It is fire, imperative, NOW, and change to re-claim the artist’s stake in a nation gone haywire. Our practice of a citizen theatre artist is one with responsibilities toward connecting the on stage with the off stage struggle.
We believe many theatres hold and aspire to revolutionary values, however, the forces of the anti-citizen state compel theatre artists and institutions from fully realizing all areas simultaneously.
We must state our claim to the people’s symbols and institutions to governance and the artist’s stake in it all. Shaping their process in the image of the world that the citizen theatre artist knows is possible is one way forward.
We’ll do it by switching things up from a majority rules society to a canaries rule humanity where laws and state actions are informed by those most in danger, i.e. canaries in the coal mine. For example, Freedom Train Productions recognizes that black queer protagonists, if they are ever seen on stage, are sequestered off, splintered into different groups, and are not fully empowered in the exchange of ideas. For this theatre work, canaries rule ensures that black playwrights and their black queer protagonists are given ample resources and opportunities to tell their story and the stories of their people.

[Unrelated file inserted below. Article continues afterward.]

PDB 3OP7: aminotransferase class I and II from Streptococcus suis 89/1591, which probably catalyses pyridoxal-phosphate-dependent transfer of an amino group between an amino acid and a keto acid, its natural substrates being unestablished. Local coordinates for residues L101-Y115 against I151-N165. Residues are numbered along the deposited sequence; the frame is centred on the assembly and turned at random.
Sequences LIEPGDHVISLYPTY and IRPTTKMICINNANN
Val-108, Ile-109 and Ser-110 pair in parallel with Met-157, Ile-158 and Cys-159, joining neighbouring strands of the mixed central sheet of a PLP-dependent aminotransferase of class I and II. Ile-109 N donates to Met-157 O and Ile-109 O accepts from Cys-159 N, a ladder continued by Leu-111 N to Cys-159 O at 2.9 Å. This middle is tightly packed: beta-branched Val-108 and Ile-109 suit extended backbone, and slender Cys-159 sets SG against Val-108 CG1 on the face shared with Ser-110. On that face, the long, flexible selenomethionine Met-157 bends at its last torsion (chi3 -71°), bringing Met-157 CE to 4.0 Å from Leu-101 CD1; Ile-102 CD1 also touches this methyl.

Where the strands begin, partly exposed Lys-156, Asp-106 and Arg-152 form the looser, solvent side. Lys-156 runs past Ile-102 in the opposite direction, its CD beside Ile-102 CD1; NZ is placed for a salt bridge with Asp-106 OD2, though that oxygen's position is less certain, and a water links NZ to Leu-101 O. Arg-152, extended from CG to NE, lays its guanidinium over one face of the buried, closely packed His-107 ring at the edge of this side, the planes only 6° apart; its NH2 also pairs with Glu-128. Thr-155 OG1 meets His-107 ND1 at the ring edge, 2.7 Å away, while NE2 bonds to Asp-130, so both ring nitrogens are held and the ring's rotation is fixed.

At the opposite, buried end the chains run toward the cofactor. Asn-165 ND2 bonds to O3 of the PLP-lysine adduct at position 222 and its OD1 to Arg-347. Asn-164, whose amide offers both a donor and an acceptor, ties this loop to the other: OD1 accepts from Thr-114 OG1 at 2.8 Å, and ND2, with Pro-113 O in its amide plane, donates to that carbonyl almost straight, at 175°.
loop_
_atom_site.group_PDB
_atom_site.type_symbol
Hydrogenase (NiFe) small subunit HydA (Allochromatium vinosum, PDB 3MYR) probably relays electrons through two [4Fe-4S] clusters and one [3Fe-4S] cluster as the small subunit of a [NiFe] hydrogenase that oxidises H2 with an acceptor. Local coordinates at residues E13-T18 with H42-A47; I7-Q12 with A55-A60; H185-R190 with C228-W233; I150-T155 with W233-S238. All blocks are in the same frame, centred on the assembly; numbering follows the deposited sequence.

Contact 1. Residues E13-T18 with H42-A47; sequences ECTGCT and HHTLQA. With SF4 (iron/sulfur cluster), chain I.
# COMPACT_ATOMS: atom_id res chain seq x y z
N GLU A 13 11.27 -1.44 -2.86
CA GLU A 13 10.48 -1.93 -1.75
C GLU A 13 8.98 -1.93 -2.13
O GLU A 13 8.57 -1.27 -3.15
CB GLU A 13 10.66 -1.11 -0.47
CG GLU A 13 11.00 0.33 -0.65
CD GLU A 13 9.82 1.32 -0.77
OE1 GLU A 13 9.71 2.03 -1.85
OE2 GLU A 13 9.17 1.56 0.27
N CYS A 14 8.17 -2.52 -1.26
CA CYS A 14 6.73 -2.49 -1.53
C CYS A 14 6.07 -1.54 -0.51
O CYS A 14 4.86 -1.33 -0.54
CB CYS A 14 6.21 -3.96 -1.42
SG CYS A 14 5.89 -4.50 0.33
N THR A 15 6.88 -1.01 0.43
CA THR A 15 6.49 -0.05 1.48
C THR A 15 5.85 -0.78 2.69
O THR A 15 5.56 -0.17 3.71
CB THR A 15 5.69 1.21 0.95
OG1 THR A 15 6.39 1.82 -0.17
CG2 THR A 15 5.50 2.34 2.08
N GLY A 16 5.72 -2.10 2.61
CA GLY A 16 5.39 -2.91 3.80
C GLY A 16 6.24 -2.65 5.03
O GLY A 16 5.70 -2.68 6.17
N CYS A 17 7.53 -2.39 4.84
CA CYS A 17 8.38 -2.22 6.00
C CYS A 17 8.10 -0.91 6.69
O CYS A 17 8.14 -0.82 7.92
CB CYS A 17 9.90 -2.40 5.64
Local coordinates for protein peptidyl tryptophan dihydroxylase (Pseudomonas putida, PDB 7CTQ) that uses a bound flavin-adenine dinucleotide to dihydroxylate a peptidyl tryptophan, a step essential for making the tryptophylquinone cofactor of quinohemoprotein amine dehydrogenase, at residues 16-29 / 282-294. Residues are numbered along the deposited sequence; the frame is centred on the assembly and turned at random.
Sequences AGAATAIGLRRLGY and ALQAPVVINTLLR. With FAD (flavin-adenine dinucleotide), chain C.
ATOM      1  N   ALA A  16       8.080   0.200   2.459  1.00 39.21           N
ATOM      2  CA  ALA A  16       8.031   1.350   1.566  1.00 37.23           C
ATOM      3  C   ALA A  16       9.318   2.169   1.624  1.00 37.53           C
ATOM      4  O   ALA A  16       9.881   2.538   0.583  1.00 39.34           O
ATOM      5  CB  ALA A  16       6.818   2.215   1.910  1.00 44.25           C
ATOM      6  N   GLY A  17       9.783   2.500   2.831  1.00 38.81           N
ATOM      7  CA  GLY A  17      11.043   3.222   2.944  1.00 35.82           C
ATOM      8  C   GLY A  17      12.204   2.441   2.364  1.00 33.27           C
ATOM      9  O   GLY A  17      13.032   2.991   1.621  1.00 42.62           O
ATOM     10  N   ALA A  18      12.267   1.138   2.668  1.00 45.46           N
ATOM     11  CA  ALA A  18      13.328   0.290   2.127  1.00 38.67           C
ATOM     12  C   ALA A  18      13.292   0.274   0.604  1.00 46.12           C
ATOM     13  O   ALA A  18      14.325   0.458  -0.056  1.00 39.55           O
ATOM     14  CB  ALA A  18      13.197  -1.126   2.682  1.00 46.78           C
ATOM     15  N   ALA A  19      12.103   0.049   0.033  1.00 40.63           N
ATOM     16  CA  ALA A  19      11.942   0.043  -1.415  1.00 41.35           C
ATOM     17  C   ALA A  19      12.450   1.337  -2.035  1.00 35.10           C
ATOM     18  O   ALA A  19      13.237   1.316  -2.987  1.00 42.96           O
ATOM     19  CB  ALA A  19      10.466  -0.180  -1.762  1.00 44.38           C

We’ll do this by openly embracing the inherent feminist and egalitarian ideals of collaboration that our professional medium offers. And we’ll call this tenet stage democratics. Directors, actors, playwrights, technicians, designers, and producers come together to make the good work happen. In some "avant-garde" theatre, multiple individuals hold the position of the director. Sometimes there is no director. In all cases there should be respect for all creative workers, no matter what title they hold. This process asks audiences to hold a fuller set of responsibilities and brings them further into the work.
Finally we’ll cultivate an infinite capacity in re-memory, an exercise that today’s nation-state and unchecked capitalist empires blatantly ignore and actively resists. The citizen theatre artist does this with an unending curiosity to explore and implement theatrical form and tradition. Re-memory debunks the paradigm of Western Theatre as traditional and everything else as unconventional. Black Arts Aesthetics, Magical Realism, Spoken Word, Hip Hop Theatre are indeed traditions and traditional. Re-memory informs new work development, play analysis and dramaturgy, and the staging, rehearsal and production of all work. This tenet also addresses the socio-political responsibility of the citizen theatre artist to address the un-addressed and to order and disorder the untold stories of the private and the public, homes, neighborhoods, and nation-states around the world.
Alright now, let’s go.
- Freedom Train Productions
Brooklyn, New York, 2009